Stories from Shoaib Khan
International Women’s Day is thought to be a time when women of diverse backgrounds can come together to celebrate the great advances that women have made over the course of human history. For many like Illinois Tech senior Saja Hamayel, a digital humanities student, it can often be a time of great confusion and suspense.
“The Death and Life of American Journalism” is a 2010 book written in response to a decline in credible journalism and the implications this has for American politics. The work, written by renowned journalist John Nichols and University of Illinois at Urbana-Champaign (UIUC) communications professor Robert McChesney, is a good introduction to the evolution of journalism over the past several decades. It is also an excellent analysis of the risks that corporate interests pose to public intellectual life.
It was recently reported that President Trump seeks to expand the military budget by 54 billion dollars. It can be presumed that this is to make the country stronger against foreign threats. This is not a rare idea among politicians, as even former president Obama was open to the idea. He had once stated “given the depletion of our forces after the wars in Iraq and Afghanistan, we will probably need a somewhat higher budget in the immediate future” (Audacity of Hope, P. 307).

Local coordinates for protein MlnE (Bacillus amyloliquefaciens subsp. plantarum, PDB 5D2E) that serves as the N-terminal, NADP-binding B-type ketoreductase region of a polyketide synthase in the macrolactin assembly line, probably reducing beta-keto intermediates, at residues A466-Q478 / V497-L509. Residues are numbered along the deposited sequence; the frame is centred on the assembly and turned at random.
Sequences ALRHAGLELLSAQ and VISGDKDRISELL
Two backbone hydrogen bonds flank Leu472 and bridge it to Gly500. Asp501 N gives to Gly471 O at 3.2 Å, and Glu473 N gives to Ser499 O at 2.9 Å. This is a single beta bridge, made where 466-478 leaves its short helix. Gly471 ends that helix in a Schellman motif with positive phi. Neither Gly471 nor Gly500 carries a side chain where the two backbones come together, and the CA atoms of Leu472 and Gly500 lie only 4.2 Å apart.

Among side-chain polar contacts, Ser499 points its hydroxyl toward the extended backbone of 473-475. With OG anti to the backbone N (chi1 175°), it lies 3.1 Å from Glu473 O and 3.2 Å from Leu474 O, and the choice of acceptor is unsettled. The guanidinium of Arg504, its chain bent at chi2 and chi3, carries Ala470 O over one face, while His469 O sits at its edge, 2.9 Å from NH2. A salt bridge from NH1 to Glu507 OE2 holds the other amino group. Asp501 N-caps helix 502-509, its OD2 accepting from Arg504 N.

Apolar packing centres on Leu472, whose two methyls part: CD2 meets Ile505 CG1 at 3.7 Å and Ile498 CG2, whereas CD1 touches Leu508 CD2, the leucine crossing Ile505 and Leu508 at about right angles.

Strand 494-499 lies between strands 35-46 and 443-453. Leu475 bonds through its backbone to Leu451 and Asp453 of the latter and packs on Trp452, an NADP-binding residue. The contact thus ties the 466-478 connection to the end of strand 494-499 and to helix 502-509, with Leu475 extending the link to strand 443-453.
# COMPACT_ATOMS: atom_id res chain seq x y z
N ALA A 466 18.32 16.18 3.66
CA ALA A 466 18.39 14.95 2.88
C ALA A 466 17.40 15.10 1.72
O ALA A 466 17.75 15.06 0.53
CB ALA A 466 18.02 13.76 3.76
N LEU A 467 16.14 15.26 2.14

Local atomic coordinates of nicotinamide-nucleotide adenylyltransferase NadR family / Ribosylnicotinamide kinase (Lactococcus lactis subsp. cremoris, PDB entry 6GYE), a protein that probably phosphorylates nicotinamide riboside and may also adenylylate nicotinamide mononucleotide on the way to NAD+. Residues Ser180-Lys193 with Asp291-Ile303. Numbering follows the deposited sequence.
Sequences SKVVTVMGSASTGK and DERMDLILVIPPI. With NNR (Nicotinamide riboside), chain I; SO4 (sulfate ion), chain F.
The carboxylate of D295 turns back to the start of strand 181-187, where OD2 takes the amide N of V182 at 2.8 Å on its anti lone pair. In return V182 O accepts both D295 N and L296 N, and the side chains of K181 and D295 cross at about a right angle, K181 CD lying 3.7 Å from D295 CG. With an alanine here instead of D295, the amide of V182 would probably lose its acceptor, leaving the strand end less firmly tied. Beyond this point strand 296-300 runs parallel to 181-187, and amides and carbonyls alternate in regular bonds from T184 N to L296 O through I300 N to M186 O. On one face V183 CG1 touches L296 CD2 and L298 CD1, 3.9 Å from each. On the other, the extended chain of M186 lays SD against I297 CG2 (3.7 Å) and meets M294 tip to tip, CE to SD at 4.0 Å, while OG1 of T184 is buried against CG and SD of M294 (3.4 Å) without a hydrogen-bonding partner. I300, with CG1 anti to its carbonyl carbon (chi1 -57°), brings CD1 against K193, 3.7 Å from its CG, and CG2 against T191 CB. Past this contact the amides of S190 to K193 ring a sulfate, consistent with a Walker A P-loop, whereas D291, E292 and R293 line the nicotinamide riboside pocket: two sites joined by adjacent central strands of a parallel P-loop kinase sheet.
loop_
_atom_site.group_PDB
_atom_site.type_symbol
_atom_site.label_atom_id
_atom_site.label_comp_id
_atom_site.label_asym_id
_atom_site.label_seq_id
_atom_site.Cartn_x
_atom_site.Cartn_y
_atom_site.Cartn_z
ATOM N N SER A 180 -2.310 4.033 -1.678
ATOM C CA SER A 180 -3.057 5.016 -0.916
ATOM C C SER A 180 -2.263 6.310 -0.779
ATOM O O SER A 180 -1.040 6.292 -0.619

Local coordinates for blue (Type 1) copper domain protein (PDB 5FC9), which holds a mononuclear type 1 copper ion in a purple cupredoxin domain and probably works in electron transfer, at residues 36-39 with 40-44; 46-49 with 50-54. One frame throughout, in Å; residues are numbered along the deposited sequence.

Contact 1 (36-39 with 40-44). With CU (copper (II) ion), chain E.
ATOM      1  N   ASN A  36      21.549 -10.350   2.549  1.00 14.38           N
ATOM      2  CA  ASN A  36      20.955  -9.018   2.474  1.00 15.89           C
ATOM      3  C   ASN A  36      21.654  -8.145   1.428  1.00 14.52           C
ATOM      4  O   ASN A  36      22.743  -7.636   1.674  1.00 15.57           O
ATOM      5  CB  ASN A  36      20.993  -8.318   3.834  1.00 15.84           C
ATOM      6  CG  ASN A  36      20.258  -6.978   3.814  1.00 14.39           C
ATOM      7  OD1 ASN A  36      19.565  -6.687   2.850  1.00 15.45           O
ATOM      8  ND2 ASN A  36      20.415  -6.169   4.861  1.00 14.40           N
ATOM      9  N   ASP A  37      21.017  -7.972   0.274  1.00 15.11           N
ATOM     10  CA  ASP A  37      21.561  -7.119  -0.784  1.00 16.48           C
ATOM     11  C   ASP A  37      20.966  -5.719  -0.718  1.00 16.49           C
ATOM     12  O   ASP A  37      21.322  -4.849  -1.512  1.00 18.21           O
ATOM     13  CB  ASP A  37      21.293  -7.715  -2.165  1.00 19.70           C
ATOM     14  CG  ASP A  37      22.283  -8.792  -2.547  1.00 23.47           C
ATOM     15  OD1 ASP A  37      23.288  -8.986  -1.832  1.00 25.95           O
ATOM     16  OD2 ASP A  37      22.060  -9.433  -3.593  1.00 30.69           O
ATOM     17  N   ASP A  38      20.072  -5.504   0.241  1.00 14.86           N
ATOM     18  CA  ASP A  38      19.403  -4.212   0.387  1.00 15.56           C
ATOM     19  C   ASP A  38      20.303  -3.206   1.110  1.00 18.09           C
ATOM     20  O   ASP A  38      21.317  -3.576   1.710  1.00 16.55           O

Malcolm X is a name that will go down in history. Famous for making a name for himself in the Civil Rights movement, most Americans know about his difficult childhood and brief stint in prison. Many also know that prison is where the young man spent his time reading the works of various writers, particularly Elijah Muhammad. What many may not know, however, is his deeper ideological ties with resistance movements all around the world. Few, for example, know the impact on him by the Algerian independence activist Frantz Fanon (Figure 1).
“There is nothing which I dread so much as a division of the republic into two great parties, each arranged under its leader, and concerting measures in opposition to each other. This, in my humble apprehension, is to be dreaded as the greatest political evil under our Constitution.” (John Adams, Founding Father)